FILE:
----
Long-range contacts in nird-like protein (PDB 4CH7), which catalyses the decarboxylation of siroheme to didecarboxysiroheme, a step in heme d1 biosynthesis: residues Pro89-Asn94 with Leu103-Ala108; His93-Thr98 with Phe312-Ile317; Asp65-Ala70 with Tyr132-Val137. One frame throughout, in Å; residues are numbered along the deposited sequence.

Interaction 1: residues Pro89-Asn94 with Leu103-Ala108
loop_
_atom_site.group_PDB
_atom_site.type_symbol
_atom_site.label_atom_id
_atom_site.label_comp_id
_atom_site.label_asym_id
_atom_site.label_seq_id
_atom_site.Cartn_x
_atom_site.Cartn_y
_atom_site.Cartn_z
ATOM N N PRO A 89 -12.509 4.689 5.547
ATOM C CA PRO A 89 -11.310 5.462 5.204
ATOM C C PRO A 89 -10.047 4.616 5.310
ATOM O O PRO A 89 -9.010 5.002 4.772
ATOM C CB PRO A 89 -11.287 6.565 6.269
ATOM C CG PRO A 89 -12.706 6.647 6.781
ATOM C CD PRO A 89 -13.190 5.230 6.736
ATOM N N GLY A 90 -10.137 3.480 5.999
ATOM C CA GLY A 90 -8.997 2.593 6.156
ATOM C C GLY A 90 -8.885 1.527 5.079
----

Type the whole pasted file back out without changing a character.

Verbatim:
Long-range contacts in nird-like protein (PDB 4CH7), which catalyses the decarboxylation of siroheme to didecarboxysiroheme, a step in heme d1 biosynthesis: residues Pro89-Asn94 with Leu103-Ala108; His93-Thr98 with Phe312-Ile317; Asp65-Ala70 with Tyr132-Val137. One frame throughout, in Å; residues are numbered along the deposited sequence.

Interaction 1: residues Pro89-Asn94 with Leu103-Ala108
loop_
_atom_site.group_PDB
_atom_site.type_symbol
_atom_site.label_atom_id
_atom_site.label_comp_id
_atom_site.label_asym_id
_atom_site.label_seq_id
_atom_site.Cartn_x
_atom_site.Cartn_y
_atom_site.Cartn_z
ATOM N N PRO A 89 -12.509 4.689 5.547
ATOM C CA PRO A 89 -11.310 5.462 5.204
ATOM C C PRO A 89 -10.047 4.616 5.310
ATOM O O PRO A 89 -9.010 5.002 4.772
ATOM C CB PRO A 89 -11.287 6.565 6.269
ATOM C CG PRO A 89 -12.706 6.647 6.781
ATOM C CD PRO A 89 -13.190 5.230 6.736
ATOM N N GLY A 90 -10.137 3.480 5.999
ATOM C CA GLY A 90 -8.997 2.593 6.156
ATOM C C GLY A 90 -8.885 1.527 5.079